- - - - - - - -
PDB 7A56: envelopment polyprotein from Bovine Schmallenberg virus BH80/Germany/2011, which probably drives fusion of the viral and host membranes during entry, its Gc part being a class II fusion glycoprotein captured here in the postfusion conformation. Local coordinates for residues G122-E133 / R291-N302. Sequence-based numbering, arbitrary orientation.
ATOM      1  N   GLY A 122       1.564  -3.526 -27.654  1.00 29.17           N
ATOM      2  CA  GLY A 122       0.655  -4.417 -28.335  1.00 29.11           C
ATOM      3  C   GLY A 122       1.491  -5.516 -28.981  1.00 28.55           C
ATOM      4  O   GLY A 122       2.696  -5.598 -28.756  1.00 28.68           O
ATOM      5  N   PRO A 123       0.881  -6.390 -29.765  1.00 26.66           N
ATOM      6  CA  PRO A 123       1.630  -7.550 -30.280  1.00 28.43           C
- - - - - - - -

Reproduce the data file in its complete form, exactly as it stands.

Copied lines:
PDB 7A56: envelopment polyprotein from Bovine Schmallenberg virus BH80/Germany/2011, which probably drives fusion of the viral and host membranes during entry, its Gc part being a class II fusion glycoprotein captured here in the postfusion conformation. Local coordinates for residues G122-E133 / R291-N302. Sequence-based numbering, arbitrary orientation.
ATOM      1  N   GLY A 122       1.564  -3.526 -27.654  1.00 29.17           N
ATOM      2  CA  GLY A 122       0.655  -4.417 -28.335  1.00 29.11           C
ATOM      3  C   GLY A 122       1.491  -5.516 -28.981  1.00 28.55           C
ATOM      4  O   GLY A 122       2.696  -5.598 -28.756  1.00 28.68           O
ATOM      5  N   PRO A 123       0.881  -6.390 -29.765  1.00 26.66           N
ATOM      6  CA  PRO A 123       1.630  -7.550 -30.280  1.00 28.43           C